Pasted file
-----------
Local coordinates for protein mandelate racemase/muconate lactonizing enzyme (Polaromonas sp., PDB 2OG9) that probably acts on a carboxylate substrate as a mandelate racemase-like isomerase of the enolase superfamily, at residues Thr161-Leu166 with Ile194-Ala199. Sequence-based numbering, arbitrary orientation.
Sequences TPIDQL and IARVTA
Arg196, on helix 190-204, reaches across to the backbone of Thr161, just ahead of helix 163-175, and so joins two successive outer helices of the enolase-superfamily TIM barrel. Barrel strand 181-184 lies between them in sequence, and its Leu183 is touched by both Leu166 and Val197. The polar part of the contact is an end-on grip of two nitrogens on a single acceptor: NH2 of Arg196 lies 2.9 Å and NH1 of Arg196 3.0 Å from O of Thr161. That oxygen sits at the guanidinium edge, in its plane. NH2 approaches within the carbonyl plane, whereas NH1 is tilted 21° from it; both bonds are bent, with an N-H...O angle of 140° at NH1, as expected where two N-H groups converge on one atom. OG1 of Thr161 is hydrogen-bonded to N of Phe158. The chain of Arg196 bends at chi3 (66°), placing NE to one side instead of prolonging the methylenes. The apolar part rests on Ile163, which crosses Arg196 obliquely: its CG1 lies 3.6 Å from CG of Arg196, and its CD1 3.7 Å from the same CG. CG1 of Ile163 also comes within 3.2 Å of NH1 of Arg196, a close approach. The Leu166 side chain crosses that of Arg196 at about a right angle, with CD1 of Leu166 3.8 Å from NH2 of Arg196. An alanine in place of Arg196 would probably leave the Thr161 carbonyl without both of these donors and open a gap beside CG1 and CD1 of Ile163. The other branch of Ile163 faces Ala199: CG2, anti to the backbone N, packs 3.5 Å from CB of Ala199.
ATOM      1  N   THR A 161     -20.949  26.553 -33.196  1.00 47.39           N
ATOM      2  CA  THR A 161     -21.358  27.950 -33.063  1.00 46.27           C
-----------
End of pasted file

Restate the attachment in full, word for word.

Local coordinates for protein mandelate racemase/muconate lactonizing enzyme (Polaromonas sp., PDB 2OG9) that probably acts on a carboxylate substrate as a mandelate racemase-like isomerase of the enolase superfamily, at residues Thr161-Leu166 with Ile194-Ala199. Sequence-based numbering, arbitrary orientation.
Sequences TPIDQL and IARVTA
Arg196, on helix 190-204, reaches across to the backbone of Thr161, just ahead of helix 163-175, and so joins two successive outer helices of the enolase-superfamily TIM barrel. Barrel strand 181-184 lies between them in sequence, and its Leu183 is touched by both Leu166 and Val197. The polar part of the contact is an end-on grip of two nitrogens on a single acceptor: NH2 of Arg196 lies 2.9 Å and NH1 of Arg196 3.0 Å from O of Thr161. That oxygen sits at the guanidinium edge, in its plane. NH2 approaches within the carbonyl plane, whereas NH1 is tilted 21° from it; both bonds are bent, with an N-H...O angle of 140° at NH1, as expected where two N-H groups converge on one atom. OG1 of Thr161 is hydrogen-bonded to N of Phe158. The chain of Arg196 bends at chi3 (66°), placing NE to one side instead of prolonging the methylenes. The apolar part rests on Ile163, which crosses Arg196 obliquely: its CG1 lies 3.6 Å from CG of Arg196, and its CD1 3.7 Å from the same CG. CG1 of Ile163 also comes within 3.2 Å of NH1 of Arg196, a close approach. The Leu166 side chain crosses that of Arg196 at about a right angle, with CD1 of Leu166 3.8 Å from NH2 of Arg196. An alanine in place of Arg196 would probably leave the Thr161 carbonyl without both of these donors and open a gap beside CG1 and CD1 of Ile163. The other branch of Ile163 faces Ala199: CG2, anti to the backbone N, packs 3.5 Å from CB of Ala199.
ATOM      1  N   THR A 161     -20.949  26.553 -33.196  1.00 47.39           N
ATOM      2  CA  THR A 161     -21.358  27.950 -33.063  1.00 46.27           C